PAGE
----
er," Hoffman said. This bill does not
prevent women from receiving insur-
ance to cover the costs of the proce-
dure but it does require that they pur-
chase the option as a separate policy
rider.
Although the bill does not contain
any provisions that would prevent a
woman from getting an abortion some
legislatures feel that it is a step in the
a choice direction.
4 e bill seems to be an "incremental
step by step erosion of abortion rights,"
Rep. Liz Brater (D-Ann Arbor) said,
adding that "I don't think it's a good
idea."
But the measure is not being sup-
ported by all insurance companies.
It would be infinitely more com-
plex to administer the policy, said
Helen Stojic, spokesperson for Blue
s Blue Shield of Michigan. The
insurance company already has a
policy of customizing health plans,
she said. Companies who purchase
insurance benefits for their employ-
ees are given the choice to opt of

abortion coverage, Stojic said.
"Administratively we have problems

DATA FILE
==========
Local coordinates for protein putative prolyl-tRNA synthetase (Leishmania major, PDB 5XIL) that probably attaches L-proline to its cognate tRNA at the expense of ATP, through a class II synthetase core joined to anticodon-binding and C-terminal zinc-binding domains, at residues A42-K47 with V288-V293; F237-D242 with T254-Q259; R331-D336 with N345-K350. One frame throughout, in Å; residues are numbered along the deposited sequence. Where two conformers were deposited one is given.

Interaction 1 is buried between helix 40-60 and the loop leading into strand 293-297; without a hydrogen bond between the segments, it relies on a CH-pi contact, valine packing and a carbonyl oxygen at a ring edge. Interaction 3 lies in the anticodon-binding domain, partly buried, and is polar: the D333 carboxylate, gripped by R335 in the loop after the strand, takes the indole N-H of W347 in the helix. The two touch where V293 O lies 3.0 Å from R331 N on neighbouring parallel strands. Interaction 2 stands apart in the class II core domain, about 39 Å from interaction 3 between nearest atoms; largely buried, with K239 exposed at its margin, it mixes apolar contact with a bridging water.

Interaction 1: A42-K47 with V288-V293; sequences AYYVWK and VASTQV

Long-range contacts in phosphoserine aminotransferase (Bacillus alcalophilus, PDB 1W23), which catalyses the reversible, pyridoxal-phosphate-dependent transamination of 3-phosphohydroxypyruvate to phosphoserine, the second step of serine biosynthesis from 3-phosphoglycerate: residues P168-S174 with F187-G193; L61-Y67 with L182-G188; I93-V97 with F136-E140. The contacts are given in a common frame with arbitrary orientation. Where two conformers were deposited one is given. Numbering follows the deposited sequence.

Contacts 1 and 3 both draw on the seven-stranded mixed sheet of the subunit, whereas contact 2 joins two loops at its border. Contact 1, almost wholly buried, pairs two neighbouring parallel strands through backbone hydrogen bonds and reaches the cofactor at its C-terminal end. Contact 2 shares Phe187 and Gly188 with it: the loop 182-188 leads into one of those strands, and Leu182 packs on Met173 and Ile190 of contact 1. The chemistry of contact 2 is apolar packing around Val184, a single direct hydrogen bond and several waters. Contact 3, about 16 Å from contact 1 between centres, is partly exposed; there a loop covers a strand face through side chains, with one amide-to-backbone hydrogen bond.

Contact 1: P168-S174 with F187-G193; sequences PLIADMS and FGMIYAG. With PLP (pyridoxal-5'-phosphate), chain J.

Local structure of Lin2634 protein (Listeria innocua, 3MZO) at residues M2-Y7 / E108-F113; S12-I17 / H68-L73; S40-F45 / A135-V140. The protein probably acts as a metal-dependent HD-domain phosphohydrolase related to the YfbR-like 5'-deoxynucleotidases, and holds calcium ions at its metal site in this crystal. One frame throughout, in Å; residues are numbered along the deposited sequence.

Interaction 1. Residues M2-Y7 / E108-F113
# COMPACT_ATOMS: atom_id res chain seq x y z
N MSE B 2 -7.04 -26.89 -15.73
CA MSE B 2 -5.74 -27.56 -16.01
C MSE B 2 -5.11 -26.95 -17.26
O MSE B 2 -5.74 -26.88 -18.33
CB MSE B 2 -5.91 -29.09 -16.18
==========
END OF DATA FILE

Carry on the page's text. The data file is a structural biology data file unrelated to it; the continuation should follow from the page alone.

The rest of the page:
with it," Michigan Association of
Health Plans Executive Director Gene
Farnum said, adding that the organiza-
t has no position on the abortion
By adding the senate's proposed leg-
islation, employers would be bypassed
and Blue Cross would have to go
directly to the employees which would
be very difficult to administer, Stijic
said.
The issue of abortion as a standard
on insurance policy came to the
attention of the senators after Sen.
y Gast (R-St: Joseph) asked
J to solve budget problems, Jaye
said. He added that each year he
would offef amendments to each of
the 16 budget bills to stop funding
tax payer paid abortions as standard
policy.
Although the bill attacks a heated

Lan guag9e
gaps cloud
class lessons

MARJORIE MARSHALL/Daily
Last night's opening of an architecture display at the School of Art and Design on North Campus features Gunnar
Birkerts' photographs of architect Eero Saarinen's work and a chair he designed in the 1950s.
ArchitectureWc;exibit
feaure uiquewok

By Lisa Koivu
Daily Staff Reporter
For years, some students have com-
plained about difficulty understanding